I have seen squash and cukes, where the plants were permanently stunted by a cold spell that didn't actually frost, but got very close to it. These plants made very weak blossoms that were not attractive to bees anyway.

You certainly have me puzzled. Are the vines healthy and strong, or are they stunted?

Hi Pollinator, thank you for the reply. They are butternut squash for the most part, a few different kinds too, but i'm mostly noticing it on that plant. My plants definitely are stunted. They are in Mel's Mix, but I'm working on a solution for that. It's so strange, I have "good" babies right next to tiny ones. Maybe it's the plant saying I can't support this one..ty again for the help!!
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Post  yolos on 7/20/2012, 12:18 pm

That article on squash pollination was excellent. I never new that the squash could be partially pollinated and grow a little then die off. That is exactly what is happening to a few of my squash. They appear to be pollinated because they continue to grow but eventually they shrivel up and stop growing while other squash on the same plant grow to maturity. They grow longer than a fruit that has not been pollinated but not as long or as well as a fully pollinated squash. Now I know why. Even though I have a bee hive about 50 feet away, they apparently are not doing a good enough job or it has been too hot and the pollen is no longer viable.
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Post  Pollinator on 7/20/2012, 2:24 pm

@yolos wrote:That article on squash pollination was excellent. I never new that the squash could be partially pollinated and grow a little then die off...
Even though I have a bee hive about 50 feet away, they apparently are not doing a good enough job or it has been too hot and the pollen is no longer viable.

Thank you. Few gardeners realize this; most think of pollination as an on/off switch; it's either done or not done. With multi-seeded fruits, as you see, this is not true.

In my experience honey bees are excellent pollinators for large planting, i.e., fields of squash, where there is little else for them, but it's so low on their preference list that they usually ignore small plantings. I contract pollinated many acres of squash until my retirement. But now in my garden (with a half dozen hives within a stone's throw) the squash is pollinated by squash bees and bumble bees. Squash bees look like honey bees, but are a little smaller. They work in shifts with the bumble bees, starting at daybreak. When they quit, the bumblebees come. Squash bees tend to linger in the flowers a lot longer than honey bees, and the males will sleep in the closed flowers for the night.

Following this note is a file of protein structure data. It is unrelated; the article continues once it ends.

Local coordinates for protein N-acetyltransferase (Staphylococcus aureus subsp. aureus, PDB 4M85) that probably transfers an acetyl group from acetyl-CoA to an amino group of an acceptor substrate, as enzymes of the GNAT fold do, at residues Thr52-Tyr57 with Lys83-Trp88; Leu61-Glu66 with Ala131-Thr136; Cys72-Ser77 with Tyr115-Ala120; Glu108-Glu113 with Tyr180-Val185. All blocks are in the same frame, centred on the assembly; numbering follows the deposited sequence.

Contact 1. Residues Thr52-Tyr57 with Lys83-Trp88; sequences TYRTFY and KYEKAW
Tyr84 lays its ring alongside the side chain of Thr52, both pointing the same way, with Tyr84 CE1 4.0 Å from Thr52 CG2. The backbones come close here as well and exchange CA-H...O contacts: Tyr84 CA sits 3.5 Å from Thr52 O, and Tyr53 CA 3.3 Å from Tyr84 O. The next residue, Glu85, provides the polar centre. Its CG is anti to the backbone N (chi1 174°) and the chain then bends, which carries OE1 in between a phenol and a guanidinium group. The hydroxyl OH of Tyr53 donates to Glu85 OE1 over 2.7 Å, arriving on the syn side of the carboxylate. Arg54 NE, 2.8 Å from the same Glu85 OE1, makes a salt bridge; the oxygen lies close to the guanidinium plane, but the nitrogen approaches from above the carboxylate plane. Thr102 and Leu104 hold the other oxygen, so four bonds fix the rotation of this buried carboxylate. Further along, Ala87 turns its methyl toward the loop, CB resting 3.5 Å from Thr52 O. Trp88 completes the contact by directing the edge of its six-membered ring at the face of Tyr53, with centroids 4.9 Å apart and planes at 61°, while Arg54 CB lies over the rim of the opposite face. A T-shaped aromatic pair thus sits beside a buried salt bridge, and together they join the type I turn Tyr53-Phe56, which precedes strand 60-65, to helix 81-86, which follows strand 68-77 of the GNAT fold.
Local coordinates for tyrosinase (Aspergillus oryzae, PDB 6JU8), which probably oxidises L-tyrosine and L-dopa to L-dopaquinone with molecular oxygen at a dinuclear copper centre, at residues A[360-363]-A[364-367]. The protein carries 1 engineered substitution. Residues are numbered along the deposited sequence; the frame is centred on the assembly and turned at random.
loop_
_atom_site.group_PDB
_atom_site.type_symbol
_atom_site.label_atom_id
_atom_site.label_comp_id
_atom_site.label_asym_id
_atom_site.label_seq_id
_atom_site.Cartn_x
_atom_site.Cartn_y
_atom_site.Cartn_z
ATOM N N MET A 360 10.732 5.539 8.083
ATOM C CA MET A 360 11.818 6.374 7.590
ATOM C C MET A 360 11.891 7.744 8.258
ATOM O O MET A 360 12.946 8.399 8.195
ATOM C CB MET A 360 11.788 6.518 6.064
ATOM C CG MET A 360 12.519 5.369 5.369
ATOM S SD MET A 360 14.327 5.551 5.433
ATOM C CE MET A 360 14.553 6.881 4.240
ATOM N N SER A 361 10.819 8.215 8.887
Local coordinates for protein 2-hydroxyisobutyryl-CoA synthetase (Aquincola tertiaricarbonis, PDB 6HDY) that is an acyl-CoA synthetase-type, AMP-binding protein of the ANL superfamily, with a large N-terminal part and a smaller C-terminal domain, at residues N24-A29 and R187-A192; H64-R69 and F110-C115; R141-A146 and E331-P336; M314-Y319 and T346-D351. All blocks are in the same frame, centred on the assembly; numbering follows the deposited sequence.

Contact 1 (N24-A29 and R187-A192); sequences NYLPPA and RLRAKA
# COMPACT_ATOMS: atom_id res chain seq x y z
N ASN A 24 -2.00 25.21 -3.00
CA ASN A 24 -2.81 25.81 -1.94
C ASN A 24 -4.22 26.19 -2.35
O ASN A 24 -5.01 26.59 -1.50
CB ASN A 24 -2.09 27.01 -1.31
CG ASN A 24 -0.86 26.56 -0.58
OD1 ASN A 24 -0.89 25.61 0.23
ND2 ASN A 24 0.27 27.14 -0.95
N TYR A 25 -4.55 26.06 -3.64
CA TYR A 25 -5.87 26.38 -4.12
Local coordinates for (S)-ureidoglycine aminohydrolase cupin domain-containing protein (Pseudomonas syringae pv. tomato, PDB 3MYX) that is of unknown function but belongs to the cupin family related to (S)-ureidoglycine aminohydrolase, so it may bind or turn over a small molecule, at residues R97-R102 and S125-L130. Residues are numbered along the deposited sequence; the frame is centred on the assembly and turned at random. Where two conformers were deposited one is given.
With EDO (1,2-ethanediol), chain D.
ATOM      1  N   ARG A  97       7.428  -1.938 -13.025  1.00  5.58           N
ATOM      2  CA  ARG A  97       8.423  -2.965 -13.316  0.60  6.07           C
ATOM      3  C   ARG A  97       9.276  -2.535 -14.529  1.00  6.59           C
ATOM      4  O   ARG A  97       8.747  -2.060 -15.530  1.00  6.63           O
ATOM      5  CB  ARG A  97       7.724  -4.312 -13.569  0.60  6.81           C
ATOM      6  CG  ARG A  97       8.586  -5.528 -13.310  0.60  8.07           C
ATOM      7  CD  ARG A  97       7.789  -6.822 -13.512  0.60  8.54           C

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Post  songstriss on 7/20/2012, 5:06 pm

Wow there is so much I didn't know. study Thank you all for sharing. I went out to check on my lil zuc and it has grown like an inch and a half in just one day! hyper Is that normal? How do I know when to pick it?
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Post  Goosegirl on 7/20/2012, 6:36 pm

@songstriss wrote: How do I know when to pick it?

Pick it when it is the size you want it. If you like them small with few seeds/small seed cavity, pick the little ones. If you want stuffers, let them get club-size. Warning! There are always one or two that hide and become clubs whether you want them to or not!

GG
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Post  songstriss on 7/20/2012, 10:38 pm

Ugh I'm so excited! 950477 I just went out to check on my garden and their where a whole bunch of tiny green grasshoppers all over my zucchini and squash plants. What do I do about these lil critters?
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Post  songstriss on 7/23/2012, 2:11 pm

My little cutie grew to 8 inches in just 3 days! I harvested it this morning along with a variety of cherry toms. I plan on cookin it up tonight! okay

I'm so excited! Imag1215